In our previous post, Setting Up Blogging, we began a brand new series all about blogging with a look at how to set up your blog.
In this post, we continue with our new series by answering the question “what is a blog?”
What is a Blog?
At its root, a blog is nothing more than an easy way to publish content on the Web. You could argue that blogs are the original social media application. When blogs arose at the tail end of the 90s, they represented freedom for the average person from the tyranny of the techies. No longer did regular folks need to run the gauntlet of people who had to be involved in putting content on the Web, from the Web designers to the developers to the Webmasters. Anyone could easily start a blog and publish their thoughts on the Internet. It was amazing.
Today, in the midst of hundreds of social networking sites, the blog remains the choice for a personal soapbox. As much as you can rant on Facebook, for example, there’s nothing as intimate as your own space to blog. And there is nothing more popular on the Web, with 77 percent of active Internet users reading blogs. According to Nielsen, blogging on mobile phones doubled in 2012.
Even today, the modern blog still resembles the diary-oriented Weblogs of old. Simply put, it’s a log of your thoughts, ideas, links, photos, videos, or news in a series of posts arranged in chronological order. Because of its power and flexibility, the blog can be the cornerstone of your social computing strategy, second in importance only to your main Website.
In fact, we recommend making a blog the centerpiece of your social media strategy. Whether the blog is on your existing site or on one of the blog hosting platforms we detail later, of all the types of social media, the blog offers you an opportunity to state your case with the fewest restrictions. You’re not limited by Twitter’s 140 characters or by the length of a Facebook or LinkedIn status update. While it’s not a good idea to routinely go on at great length, with a blog you have the opportunity to develop a theme or an argument that other venues rarely provide.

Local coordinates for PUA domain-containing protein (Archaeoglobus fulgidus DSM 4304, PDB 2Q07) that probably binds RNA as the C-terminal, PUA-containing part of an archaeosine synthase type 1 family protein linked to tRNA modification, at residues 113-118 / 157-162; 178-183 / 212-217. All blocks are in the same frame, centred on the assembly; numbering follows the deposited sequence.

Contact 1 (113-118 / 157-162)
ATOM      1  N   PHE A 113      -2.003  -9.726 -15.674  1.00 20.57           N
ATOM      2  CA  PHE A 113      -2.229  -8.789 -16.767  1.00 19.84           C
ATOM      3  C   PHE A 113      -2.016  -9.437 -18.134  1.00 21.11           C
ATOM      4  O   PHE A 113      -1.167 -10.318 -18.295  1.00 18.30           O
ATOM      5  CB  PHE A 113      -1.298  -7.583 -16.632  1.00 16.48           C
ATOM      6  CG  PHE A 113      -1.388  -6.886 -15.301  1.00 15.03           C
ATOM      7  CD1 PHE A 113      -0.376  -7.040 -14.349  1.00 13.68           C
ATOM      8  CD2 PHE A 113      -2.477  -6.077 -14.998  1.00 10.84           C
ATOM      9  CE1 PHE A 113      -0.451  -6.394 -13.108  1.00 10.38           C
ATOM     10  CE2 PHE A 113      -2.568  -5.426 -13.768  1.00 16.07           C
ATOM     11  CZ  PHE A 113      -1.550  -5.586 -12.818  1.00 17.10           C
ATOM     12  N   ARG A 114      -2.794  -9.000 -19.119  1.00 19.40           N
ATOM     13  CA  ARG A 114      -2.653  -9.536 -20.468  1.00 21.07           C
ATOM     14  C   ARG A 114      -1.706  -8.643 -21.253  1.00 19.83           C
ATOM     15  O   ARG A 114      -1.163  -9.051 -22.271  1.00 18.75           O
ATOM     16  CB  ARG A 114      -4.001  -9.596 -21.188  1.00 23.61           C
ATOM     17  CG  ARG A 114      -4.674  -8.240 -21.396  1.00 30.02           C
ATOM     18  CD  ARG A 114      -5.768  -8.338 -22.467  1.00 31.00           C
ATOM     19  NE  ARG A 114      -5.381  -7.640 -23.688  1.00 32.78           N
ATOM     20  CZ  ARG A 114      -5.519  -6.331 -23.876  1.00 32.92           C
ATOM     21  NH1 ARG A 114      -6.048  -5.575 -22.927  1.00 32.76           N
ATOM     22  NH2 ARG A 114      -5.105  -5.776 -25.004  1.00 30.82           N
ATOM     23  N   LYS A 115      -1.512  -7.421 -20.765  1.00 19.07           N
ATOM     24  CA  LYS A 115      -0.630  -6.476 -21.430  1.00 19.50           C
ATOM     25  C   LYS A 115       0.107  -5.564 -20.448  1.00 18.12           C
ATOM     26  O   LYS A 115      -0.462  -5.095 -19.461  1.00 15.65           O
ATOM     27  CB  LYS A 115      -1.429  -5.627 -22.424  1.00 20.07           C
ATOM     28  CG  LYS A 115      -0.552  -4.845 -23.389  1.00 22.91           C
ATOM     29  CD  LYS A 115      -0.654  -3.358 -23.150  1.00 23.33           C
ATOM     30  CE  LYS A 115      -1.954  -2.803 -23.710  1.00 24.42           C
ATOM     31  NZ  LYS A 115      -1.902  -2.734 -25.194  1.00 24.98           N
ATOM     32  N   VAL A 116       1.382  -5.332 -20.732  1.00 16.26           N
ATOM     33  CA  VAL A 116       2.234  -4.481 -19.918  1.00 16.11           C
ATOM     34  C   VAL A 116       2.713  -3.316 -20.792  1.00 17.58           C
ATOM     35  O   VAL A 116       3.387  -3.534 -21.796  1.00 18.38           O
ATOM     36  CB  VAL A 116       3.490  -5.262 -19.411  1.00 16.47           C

So do your work here, in your blog. And link to your blog from everywhere, as we discussed in the Triangulate Your Social Media Presence post. Don’t be discouraged by the tens of millions of competitive blogs out there. Make your blog the place you state your case, and most intimately engage with your community. If you offer value — resources, insights, encouragement — and effectively engage your community, your blog can be a hit.
Next up: Blogging Glossary
What is a Blog? is the 142nd in a series of excerpts from our book, Be a Person: the Social Operating Manual for Enterprises (itself part of a series for different audiences). We’re just past page 375. At this rate it’ll be a long time before we get through all 430 pages, but luckily, if you’re impatient, the book is available in paper form at bit.ly/OrderBeAPerson and you can save $5 using Coupon Code 6WXG8ABP2
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